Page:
Chiari Malformation Case Report

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Chiari I malformation with acute neurologic deficit after craniocervical trauma: Case report, imaging and anatomic considerations David E. Adler, MD, Josha Woodward, BS

Legacy Emanuel Hospital

In patients with Chiari I malformation, the occurrence of acute neurological deficit after craniocervical trauma is rare. This case describes a 41-year-old male who sustained a single blow to the face, fell and struck the occiput. On admission, neurologic exam revealed a profound paraparesis, upper extremity diplegia, and apnea, which required intubation. Computerized axial tomography of the head showed a small amount of contra coup left frontal traumatic subarachnoid hemorrhage. MRI of the brain and upper cervical spinal cord performed within 19 hours after admission was negative except for the presence of a Chiari I malformation. All other radiographic studies at the time of admission were normal. The constellation of severe neurologic deficits after relatively minor craniocervical trauma in patients with Chiari I malformation has been well described. However, MR imaging has not been able to clearly define the underlying pathoanatomy nor help understand the mechanism of injury. Here, we review similar cases and suggest a mechanism to explain the occurrence of severe neurologic deficit after craniocervical trauma in patients with Chiari I malformation. Introduction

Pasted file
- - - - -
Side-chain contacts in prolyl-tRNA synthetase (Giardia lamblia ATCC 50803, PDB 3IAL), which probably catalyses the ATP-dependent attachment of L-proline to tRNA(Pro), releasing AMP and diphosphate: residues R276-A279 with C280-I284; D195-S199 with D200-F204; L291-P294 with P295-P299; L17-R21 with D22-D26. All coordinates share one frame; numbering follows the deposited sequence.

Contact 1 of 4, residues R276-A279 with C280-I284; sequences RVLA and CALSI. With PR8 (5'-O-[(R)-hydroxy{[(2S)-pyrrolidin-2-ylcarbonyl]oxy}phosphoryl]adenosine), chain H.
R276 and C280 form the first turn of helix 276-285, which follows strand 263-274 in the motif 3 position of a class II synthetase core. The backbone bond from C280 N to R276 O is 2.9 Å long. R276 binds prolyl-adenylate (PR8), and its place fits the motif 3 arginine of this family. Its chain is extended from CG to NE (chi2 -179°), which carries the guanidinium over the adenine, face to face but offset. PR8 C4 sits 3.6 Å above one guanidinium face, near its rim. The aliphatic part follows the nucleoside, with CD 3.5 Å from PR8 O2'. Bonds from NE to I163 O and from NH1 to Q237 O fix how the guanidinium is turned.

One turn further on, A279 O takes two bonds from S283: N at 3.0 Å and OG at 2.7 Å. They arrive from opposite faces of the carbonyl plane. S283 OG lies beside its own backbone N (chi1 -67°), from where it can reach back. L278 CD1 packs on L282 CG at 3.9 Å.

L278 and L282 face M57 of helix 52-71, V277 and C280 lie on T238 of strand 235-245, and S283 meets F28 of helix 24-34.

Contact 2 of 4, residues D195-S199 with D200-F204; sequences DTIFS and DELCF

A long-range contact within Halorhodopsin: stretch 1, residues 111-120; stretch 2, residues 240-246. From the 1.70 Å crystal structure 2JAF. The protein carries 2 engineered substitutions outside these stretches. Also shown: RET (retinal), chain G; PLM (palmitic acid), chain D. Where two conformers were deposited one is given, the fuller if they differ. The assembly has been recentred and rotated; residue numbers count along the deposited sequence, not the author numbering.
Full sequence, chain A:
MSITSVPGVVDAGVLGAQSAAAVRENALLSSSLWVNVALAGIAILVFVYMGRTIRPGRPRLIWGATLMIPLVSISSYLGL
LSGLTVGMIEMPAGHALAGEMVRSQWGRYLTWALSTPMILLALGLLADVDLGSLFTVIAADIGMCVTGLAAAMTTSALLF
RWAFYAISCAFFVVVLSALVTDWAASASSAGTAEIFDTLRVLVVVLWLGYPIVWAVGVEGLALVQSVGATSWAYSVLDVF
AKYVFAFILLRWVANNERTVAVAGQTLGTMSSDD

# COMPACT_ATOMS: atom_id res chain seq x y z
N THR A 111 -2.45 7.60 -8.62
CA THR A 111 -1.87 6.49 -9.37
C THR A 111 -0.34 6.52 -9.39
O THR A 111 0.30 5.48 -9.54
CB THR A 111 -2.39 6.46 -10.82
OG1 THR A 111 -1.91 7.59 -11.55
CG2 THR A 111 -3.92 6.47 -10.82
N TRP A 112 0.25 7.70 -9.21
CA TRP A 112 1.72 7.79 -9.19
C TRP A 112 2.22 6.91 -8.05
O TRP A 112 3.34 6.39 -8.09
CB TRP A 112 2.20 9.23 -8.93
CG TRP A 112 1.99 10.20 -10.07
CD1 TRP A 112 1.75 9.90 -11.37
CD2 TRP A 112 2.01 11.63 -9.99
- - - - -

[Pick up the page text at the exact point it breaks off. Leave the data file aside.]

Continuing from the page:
Chiari I malformation (CMI) represents a spectrum of disease defined as overcrowding of the posterior fossa of varying degrees (Milhorat). 91% of the 364 patients studied by Milhorat et. al. showed at least 5 mm of tonsillar decent through the foramen magnum. The implications of compromised space at and below the level of the foramen magnum reach beyond the usual presenting signs and symptoms in a patient with CMI. There have been a handful of reported cases of CMI presenting variably as profound neurologic deficit to near sudden death in patients who sustain relatively minor head/neck trauma. It is suggested that a reduction of subarachnoid space at the level of the cervicomedullary junction in individuals with CMI predisposes tissue within the foramen magnum to injury. (to an increased susceptibility to neurologic deficit secondary to craniocervical trauma) (Couldwell, Mampalam, Tomaszek, Vlcek). Other reported cases describe minor craniocervical trauma in individuals with CMI, which caused severe neurologic deficit or even death, which is similarly confirmed by this case (Mampalam, Tomaszek, Friede, Wolf). CMI is considered rare(National Organization of Rare Diseases: Directory. New Fairfield, CT, national Organization of Rare Diseases, 1999) and its incidence is uncertain. However, an incidence of 0.77% is suggested after a review of 22,000 MRIs demonstrated cerebellar tonsillar ectopia of greater than 5 mm below the level of the foramen magnum (Aboulezz et. Al. Position of cerebellar tonsils in the normal population and in patients with Chiari malformation: A quantitative approach with MR imaging. J Comput Assist Tomogr 9:1033-1036, 1985). Presenting symptoms range from severe headache, nausea and vomiting to numbness, tingling and weakness. Symptoms may also relate to lower cranial nerve palsies, causing dysphagia or dysphonia. Neurologic signs may include spasticity, motor and sensory deficits. Neurootologic or neuroophthalmologic findings ranging from nystagmus to impaired visual acuity and papilledema (?) may also be found. It is difficult to diagnose CM because of the variable signs and symptoms that are often nonspecific. MRI usually confirms the diagnosis. A certain group of patients presented following trauma in an immediate or delayed fashion. In Milhorat’s series, 23 of the 126 patients (18%) with CMI presented after experiencing a whiplash injury or a direct blow to the head. In Levy’s 127 cases of CMI 8 (6%) were characterized as having “post traumatic syndrome” before making the diagnosis of CMI. The extent of neurological deficits does not...
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